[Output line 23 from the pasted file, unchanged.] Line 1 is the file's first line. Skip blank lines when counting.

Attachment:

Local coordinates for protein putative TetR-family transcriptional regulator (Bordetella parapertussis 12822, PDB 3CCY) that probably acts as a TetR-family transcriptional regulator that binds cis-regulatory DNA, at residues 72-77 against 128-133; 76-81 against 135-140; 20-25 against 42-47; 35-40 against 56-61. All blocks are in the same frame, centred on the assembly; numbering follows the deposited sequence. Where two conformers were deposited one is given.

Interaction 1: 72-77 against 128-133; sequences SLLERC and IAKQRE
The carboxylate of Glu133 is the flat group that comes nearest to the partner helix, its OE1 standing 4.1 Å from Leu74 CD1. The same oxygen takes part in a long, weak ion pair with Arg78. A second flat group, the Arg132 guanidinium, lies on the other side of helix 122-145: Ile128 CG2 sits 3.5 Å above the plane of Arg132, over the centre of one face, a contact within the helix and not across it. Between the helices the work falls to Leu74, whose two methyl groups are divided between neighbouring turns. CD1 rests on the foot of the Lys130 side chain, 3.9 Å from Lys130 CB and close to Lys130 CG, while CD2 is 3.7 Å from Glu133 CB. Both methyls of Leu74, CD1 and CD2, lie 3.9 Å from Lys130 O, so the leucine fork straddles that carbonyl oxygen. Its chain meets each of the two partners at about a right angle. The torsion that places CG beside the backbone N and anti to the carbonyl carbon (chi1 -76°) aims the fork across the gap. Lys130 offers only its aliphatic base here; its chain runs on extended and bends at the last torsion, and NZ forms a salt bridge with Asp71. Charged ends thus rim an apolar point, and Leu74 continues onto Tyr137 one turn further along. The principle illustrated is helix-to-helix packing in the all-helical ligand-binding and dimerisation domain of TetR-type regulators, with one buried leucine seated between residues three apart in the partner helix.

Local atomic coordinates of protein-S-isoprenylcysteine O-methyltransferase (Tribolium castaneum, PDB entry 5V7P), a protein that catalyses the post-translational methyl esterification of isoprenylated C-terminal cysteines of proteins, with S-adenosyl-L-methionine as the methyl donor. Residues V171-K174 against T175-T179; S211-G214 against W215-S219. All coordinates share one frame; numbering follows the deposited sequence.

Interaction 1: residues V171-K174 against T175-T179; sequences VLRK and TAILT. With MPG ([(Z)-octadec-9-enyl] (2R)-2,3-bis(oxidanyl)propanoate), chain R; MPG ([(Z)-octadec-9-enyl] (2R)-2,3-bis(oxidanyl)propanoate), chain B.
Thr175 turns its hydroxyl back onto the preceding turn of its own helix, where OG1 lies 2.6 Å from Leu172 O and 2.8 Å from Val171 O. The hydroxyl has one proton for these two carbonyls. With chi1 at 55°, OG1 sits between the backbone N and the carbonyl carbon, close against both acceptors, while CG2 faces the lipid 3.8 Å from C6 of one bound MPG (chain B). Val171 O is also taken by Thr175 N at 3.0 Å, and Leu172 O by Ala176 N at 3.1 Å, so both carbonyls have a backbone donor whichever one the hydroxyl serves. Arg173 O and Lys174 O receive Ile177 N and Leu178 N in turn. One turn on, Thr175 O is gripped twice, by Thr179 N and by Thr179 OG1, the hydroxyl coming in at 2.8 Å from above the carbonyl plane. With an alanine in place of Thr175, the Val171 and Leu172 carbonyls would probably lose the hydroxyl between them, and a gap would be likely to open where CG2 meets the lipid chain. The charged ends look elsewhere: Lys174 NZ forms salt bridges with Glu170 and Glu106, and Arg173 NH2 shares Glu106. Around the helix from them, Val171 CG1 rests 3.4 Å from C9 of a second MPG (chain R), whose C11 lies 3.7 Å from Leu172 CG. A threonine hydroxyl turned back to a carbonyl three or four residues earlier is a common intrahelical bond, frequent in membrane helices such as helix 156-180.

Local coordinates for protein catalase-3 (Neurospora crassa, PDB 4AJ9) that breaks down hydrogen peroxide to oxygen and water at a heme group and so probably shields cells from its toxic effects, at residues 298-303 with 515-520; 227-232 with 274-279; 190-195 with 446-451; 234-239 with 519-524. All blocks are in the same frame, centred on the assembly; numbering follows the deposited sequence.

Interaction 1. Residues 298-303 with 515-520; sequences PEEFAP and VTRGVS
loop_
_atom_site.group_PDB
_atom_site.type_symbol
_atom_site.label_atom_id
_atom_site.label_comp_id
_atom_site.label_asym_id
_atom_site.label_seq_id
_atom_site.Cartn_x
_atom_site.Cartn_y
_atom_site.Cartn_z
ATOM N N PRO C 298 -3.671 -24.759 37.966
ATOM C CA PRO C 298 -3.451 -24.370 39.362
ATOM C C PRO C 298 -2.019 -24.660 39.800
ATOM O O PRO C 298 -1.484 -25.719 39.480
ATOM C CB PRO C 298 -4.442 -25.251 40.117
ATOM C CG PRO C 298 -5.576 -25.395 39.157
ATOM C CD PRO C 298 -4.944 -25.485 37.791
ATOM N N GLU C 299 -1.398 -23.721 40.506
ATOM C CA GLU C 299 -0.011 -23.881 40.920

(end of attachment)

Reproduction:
ATOM C CB PRO C 298 -4.442 -25.251 40.117